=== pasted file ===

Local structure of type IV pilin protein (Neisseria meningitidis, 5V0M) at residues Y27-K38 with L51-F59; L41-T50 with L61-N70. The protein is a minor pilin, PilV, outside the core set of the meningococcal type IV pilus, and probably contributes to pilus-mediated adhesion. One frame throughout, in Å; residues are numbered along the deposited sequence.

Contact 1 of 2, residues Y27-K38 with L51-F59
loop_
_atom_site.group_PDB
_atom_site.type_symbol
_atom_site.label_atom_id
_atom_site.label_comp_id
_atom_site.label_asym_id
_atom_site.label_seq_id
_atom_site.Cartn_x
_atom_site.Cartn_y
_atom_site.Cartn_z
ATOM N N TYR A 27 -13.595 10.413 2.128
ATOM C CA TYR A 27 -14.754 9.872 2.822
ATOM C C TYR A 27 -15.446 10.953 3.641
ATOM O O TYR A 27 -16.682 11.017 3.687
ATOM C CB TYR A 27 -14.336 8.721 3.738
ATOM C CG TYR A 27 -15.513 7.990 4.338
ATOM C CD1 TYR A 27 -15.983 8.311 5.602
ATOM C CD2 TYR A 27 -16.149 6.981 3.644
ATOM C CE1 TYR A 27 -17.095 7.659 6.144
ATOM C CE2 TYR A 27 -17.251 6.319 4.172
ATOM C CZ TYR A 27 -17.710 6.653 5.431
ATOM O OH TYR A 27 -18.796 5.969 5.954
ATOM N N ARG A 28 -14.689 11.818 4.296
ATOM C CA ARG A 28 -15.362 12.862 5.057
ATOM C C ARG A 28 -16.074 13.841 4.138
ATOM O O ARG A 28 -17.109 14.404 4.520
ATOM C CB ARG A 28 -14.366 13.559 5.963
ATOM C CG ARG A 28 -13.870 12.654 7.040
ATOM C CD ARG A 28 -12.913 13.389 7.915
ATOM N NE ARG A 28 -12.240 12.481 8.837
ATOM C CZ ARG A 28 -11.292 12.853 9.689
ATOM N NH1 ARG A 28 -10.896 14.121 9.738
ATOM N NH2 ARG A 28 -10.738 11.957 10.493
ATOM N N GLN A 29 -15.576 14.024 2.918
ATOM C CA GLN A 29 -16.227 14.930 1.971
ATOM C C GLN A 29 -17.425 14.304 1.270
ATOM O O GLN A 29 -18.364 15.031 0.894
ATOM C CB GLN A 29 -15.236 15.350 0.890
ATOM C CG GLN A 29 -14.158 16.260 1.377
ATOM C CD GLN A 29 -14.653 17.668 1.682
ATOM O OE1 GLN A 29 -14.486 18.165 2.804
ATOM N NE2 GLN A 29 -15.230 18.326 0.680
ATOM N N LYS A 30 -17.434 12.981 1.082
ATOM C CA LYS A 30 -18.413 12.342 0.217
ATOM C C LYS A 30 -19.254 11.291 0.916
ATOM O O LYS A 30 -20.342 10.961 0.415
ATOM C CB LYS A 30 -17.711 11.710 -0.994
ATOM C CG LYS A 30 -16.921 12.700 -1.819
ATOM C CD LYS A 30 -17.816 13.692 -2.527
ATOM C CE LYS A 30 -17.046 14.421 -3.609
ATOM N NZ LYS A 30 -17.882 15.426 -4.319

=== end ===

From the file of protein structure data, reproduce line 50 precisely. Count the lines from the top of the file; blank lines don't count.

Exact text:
ATOM C CG LYS A 30 -16.921 12.700 -1.819